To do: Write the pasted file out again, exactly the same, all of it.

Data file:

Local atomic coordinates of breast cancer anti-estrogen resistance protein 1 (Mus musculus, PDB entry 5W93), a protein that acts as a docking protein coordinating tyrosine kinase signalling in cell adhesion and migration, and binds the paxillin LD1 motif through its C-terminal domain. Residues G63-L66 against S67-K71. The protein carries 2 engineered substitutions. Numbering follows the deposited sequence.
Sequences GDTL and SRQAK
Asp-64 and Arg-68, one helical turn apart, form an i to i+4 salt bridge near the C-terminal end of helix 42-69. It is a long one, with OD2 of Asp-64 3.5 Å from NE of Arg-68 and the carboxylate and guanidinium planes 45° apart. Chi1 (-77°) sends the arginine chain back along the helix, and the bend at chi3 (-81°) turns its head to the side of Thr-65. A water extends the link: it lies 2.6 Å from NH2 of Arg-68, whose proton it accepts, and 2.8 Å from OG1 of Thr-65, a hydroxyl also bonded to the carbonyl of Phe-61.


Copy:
Local atomic coordinates of breast cancer anti-estrogen resistance protein 1 (Mus musculus, PDB entry 5W93), a protein that acts as a docking protein coordinating tyrosine kinase signalling in cell adhesion and migration, and binds the paxillin LD1 motif through its C-terminal domain. Residues G63-L66 against S67-K71. The protein carries 2 engineered substitutions. Numbering follows the deposited sequence.
Sequences GDTL and SRQAK
Asp-64 and Arg-68, one helical turn apart, form an i to i+4 salt bridge near the C-terminal end of helix 42-69. It is a long one, with OD2 of Asp-64 3.5 Å from NE of Arg-68 and the carboxylate and guanidinium planes 45° apart. Chi1 (-77°) sends the arginine chain back along the helix, and the bend at chi3 (-81°) turns its head to the side of Thr-65. A water extends the link: it lies 2.6 Å from NH2 of Arg-68, whose proton it accepts, and 2.8 Å from OG1 of Thr-65, a hydroxyl also bonded to the carbonyl of Phe-61.